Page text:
Cracking the Rock of Segregation

One man played a pivotal role in cracking the rock of segregation in the
20th century, clearing the way for African Americans to enter the
mainstream. That man was A. Philip Randolph and April 15, the last day of
the Passover holiday, was his birthday. There was silence about this event
— silence in the African American community and silence in the white
community. There was also silence in the Jewish community about this great
black leader who was an early supporter of Israel, the chairman of Black
Americans in Support of Israel Committee (BASIC) who fought vigorously
against racism and anti-Semitism. Since Randolph is one of the greatest
figures in the history of the civil rights movement — indeed the father of
the movement — it is imperative that we break that silence.

New York will give recognition to Randolph in 2003 when, in a long overdue
gesture, he will be honored with a 480-square-foot mural and a bust in the
new Penn Station. The facts of Randolph’s monumental achievements are
indisputable. But to this day, his contributions seem little known.

For 12 years, from 1925 to 1937, Randolph struggled to organize the first
black labor union, the Brotherhood of Sleeping Car Porters. His adversary,
the Pullman Company, was a rich and ruthless corporation. It is a measure
of the conditions under which African Americans suffered that becoming a
porter was one of the few “respectable” jobs to which blacks could aspire
in the 1930s. Porters worked a minimum of 400 hours a month and endured
minimal wages and demeaning, emasculating working conditions. They were
kept awake for nights on end. When they slept, they were forced to lie
beside urinals and toilets in smoking rooms. The union finally won
recognition in 1937, creating a black-labor alliance that would have
historic consequences.

Randolph later organized the A. Philip Randolph Institute, now led by
Norman Hill. Its purpose is to give blacks a stronger voice in labor and to
spearhead the training of black leadership in unions. John J. Sweeney,
AFL-CIO President, said, “A. Philip Randolph helped to create a labor
movement that today is the largest, most integrated democratic institution
in America. He was one of the great labor leaders of the 20th century.”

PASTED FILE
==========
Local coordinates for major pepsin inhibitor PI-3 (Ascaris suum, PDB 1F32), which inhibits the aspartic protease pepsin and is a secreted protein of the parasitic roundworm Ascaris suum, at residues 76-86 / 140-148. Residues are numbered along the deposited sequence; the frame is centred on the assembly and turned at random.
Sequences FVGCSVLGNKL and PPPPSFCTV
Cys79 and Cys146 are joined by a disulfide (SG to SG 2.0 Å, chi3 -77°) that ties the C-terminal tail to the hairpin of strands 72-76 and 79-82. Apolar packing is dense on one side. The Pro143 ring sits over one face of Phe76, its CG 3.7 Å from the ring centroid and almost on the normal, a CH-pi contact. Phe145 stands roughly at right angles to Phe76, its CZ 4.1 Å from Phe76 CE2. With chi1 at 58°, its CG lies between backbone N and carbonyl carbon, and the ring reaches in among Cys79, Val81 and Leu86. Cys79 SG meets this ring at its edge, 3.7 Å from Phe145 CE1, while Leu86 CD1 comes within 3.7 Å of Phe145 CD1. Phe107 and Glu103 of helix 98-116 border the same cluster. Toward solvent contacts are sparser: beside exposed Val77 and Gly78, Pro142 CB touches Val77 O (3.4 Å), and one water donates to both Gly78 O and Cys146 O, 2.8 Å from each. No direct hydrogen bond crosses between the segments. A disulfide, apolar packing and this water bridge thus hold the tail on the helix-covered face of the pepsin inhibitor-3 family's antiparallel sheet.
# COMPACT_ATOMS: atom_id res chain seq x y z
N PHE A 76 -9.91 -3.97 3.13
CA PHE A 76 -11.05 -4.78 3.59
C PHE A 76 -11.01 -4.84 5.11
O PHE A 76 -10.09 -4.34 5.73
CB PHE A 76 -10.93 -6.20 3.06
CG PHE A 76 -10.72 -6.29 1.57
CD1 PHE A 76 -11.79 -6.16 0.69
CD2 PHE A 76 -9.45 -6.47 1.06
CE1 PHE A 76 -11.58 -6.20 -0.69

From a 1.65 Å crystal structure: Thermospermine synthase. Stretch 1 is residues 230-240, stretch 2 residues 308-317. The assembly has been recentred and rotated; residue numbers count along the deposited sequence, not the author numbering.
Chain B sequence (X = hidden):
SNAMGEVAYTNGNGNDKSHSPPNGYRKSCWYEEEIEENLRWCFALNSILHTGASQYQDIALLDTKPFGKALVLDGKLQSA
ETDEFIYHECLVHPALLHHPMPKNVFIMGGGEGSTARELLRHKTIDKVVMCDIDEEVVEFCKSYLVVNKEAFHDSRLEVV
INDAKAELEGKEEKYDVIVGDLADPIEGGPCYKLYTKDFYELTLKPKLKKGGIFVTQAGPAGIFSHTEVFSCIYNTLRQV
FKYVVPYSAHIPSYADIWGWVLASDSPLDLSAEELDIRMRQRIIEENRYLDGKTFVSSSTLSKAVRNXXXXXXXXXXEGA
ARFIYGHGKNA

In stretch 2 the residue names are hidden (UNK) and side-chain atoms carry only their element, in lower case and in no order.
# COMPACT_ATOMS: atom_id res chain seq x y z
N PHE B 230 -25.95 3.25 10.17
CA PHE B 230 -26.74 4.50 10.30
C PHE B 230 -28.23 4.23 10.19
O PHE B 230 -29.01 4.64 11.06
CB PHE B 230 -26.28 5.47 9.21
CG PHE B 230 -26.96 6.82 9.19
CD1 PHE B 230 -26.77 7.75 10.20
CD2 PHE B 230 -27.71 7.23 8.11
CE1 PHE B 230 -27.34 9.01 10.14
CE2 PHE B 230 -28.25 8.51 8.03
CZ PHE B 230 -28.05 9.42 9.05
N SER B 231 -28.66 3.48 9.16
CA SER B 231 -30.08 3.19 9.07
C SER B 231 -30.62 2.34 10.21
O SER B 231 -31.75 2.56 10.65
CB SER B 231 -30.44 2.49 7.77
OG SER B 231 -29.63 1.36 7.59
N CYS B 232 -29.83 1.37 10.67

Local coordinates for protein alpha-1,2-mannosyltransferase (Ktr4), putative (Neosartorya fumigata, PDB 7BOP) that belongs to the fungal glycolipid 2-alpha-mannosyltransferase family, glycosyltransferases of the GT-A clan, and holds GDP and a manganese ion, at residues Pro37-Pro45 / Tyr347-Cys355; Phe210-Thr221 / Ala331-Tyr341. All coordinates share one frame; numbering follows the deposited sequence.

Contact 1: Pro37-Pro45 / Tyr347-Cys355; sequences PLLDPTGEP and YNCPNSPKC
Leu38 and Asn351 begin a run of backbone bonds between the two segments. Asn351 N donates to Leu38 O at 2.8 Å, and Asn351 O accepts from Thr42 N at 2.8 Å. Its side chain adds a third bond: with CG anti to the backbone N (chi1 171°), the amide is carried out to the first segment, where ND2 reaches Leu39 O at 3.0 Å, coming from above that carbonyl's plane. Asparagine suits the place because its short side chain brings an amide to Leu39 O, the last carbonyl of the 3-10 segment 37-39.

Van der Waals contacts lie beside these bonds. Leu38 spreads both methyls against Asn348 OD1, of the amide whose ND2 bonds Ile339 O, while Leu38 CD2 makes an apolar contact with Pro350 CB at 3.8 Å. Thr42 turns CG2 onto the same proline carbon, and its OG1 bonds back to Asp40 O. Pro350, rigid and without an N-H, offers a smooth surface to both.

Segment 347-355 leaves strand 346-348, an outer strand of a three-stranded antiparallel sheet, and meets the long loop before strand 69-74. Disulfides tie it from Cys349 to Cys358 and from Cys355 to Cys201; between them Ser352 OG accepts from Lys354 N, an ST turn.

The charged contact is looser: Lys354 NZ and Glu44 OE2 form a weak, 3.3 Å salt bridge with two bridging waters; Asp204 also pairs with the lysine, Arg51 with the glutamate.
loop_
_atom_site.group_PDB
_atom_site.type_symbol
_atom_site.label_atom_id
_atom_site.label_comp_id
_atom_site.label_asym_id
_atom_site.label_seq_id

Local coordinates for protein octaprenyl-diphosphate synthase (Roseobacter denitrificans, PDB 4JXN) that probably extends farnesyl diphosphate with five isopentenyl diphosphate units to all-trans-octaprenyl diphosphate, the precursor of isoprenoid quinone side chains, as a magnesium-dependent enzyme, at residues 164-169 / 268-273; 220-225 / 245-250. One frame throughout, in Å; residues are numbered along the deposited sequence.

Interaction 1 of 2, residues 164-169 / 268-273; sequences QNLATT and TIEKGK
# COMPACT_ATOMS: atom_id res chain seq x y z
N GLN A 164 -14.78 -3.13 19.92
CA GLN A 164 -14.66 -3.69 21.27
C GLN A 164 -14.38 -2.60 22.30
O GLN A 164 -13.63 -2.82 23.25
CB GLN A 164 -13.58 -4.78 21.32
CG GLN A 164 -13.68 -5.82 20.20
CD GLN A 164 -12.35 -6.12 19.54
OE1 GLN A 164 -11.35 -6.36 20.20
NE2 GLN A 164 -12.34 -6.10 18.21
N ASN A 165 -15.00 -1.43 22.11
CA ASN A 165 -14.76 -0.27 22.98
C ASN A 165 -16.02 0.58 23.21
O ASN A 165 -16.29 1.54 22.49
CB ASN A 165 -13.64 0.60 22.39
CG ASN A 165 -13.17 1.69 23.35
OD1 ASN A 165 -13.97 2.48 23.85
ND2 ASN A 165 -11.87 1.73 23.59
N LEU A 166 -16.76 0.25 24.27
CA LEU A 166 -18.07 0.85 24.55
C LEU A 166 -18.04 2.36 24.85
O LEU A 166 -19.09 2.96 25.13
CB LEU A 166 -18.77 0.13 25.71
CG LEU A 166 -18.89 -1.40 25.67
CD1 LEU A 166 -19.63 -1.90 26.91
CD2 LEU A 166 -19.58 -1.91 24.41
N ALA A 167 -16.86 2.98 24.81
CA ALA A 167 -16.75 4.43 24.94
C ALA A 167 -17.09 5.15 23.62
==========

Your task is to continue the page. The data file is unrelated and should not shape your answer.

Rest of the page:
When World War II began, the federal government was still segregated and
blacks held only menial defense jobs. Randolph called for a march on
Washington in protest. Under pressure, President Roosevelt issued Executive
Order 8802, which called for an end to discrimination in defense industries
and government. More than 1 million African Americans were added to the
work force. Then, in 1948, after black servicemen were faced with
discrimination and segregation while defending the United States in a
global war, Randolph called for another march on Washington to desegregate
the armed forces. As a result, President Truman issued Executive Order 9981
in May 1948, desegregating the armed forces.

In the 1950s and ’60s, Randolph was known as the “dean” of the civil rights
movement. His office in Harlem was a command post looked to for tactical
consultation by leaders of mass movements. In 1963 he called for a new
march on Washington for “jobs and freedom.” Randolph, who mentored Dr.
Martin Luther King Jr., was the only person able to unite the civil rights
leadership in the stormy ’60s, including King, Roy Wilkins, James Farmer,
Whitney Young and John Lewis. When 250,000 Americans marched on Washington,
it was the fulfillment of Randolph’s dream of a coalition of blacks and
whites, Christians and Jews, marching nonviolently for democratic change.
The march created the climate that led to the passage of the Civil Rights
Act of 1964, the most comprehensive civil rights legislation in this
country’s history.

Rep. John Lewis said of Randolph, “He stood at the pinnacle of leadership,
performing tasks that certainly no one else could do,…tasks that involved
putting coalitions together, challenging government, making demands and
standing firm until those demands were acceded to. If he had been born in
another period, maybe of another color, he probably would have been
president…but in a real sense he was the head of the building of a new
nation, a better America.”

Those who knew him refer to him still as the “gentle warrior.” Combined
with his tenacity and strength was a gentle, sensitive spirit and a courtly
presence.

During the 1960s, when the United Federation of Teachers was organizing
some 10,000 mostly black and Hispanic teaching assistants, a story Randolph
told cheered the union organizers. It was about a stonecutter who was
hammering away, trying to break a huge rock. The rock didn’t seem to budge.
He must have hit the rock 100 times, but he kept trying. Finally, the
stonecutter raised his heavy arm and on the 101st blow the rock shattered.
And the stonecutter knew that it was not the last blow that did it…it was
all that went on before. Such was Randolph’s example and inspiration.

During the height of Randolph’s leadership (1940-1963), America experienced
the beginning of a great period of social and political change. That period
was marked by a strong coalition between the Jewish- and African-American
communities. We need to revitalize that coalition to meet the challenges of
the 21st century.

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